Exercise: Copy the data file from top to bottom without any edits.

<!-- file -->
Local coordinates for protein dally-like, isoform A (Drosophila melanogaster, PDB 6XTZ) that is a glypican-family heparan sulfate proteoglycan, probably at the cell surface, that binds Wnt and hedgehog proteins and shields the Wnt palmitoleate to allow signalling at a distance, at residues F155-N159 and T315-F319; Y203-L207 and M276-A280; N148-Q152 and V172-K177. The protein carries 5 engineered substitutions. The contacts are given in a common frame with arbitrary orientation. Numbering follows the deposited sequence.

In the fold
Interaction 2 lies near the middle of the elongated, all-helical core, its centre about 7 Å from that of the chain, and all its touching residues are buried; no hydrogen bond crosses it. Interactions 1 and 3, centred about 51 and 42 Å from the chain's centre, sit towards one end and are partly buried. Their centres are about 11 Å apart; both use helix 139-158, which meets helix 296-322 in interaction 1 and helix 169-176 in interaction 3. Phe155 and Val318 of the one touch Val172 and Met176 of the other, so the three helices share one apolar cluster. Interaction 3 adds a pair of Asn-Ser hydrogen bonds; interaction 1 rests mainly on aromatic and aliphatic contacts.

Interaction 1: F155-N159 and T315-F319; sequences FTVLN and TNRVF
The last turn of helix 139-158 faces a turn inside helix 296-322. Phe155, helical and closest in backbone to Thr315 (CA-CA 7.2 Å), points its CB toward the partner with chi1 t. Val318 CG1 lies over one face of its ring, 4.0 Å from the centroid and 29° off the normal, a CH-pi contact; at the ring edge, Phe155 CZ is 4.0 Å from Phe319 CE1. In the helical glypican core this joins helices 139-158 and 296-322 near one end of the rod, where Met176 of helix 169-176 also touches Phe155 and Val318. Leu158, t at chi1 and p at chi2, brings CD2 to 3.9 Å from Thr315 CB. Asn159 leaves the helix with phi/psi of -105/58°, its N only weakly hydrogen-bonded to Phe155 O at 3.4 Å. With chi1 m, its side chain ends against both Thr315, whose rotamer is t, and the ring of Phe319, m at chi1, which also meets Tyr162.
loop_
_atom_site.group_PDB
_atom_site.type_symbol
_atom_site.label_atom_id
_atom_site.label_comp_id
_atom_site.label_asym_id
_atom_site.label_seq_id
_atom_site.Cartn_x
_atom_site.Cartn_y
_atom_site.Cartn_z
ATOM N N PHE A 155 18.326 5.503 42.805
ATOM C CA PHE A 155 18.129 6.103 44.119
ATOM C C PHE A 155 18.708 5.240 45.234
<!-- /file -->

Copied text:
Local coordinates for protein dally-like, isoform A (Drosophila melanogaster, PDB 6XTZ) that is a glypican-family heparan sulfate proteoglycan, probably at the cell surface, that binds Wnt and hedgehog proteins and shields the Wnt palmitoleate to allow signalling at a distance, at residues F155-N159 and T315-F319; Y203-L207 and M276-A280; N148-Q152 and V172-K177. The protein carries 5 engineered substitutions. The contacts are given in a common frame with arbitrary orientation. Numbering follows the deposited sequence.

In the fold
Interaction 2 lies near the middle of the elongated, all-helical core, its centre about 7 Å from that of the chain, and all its touching residues are buried; no hydrogen bond crosses it. Interactions 1 and 3, centred about 51 and 42 Å from the chain's centre, sit towards one end and are partly buried. Their centres are about 11 Å apart; both use helix 139-158, which meets helix 296-322 in interaction 1 and helix 169-176 in interaction 3. Phe155 and Val318 of the one touch Val172 and Met176 of the other, so the three helices share one apolar cluster. Interaction 3 adds a pair of Asn-Ser hydrogen bonds; interaction 1 rests mainly on aromatic and aliphatic contacts.

Interaction 1: F155-N159 and T315-F319; sequences FTVLN and TNRVF
The last turn of helix 139-158 faces a turn inside helix 296-322. Phe155, helical and closest in backbone to Thr315 (CA-CA 7.2 Å), points its CB toward the partner with chi1 t. Val318 CG1 lies over one face of its ring, 4.0 Å from the centroid and 29° off the normal, a CH-pi contact; at the ring edge, Phe155 CZ is 4.0 Å from Phe319 CE1. In the helical glypican core this joins helices 139-158 and 296-322 near one end of the rod, where Met176 of helix 169-176 also touches Phe155 and Val318. Leu158, t at chi1 and p at chi2, brings CD2 to 3.9 Å from Thr315 CB. Asn159 leaves the helix with phi/psi of -105/58°, its N only weakly hydrogen-bonded to Phe155 O at 3.4 Å. With chi1 m, its side chain ends against both Thr315, whose rotamer is t, and the ring of Phe319, m at chi1, which also meets Tyr162.
loop_
_atom_site.group_PDB
_atom_site.type_symbol
_atom_site.label_atom_id
_atom_site.label_comp_id
_atom_site.label_asym_id
_atom_site.label_seq_id
_atom_site.Cartn_x
_atom_site.Cartn_y
_atom_site.Cartn_z
ATOM N N PHE A 155 18.326 5.503 42.805
ATOM C CA PHE A 155 18.129 6.103 44.119
ATOM C C PHE A 155 18.708 5.240 45.234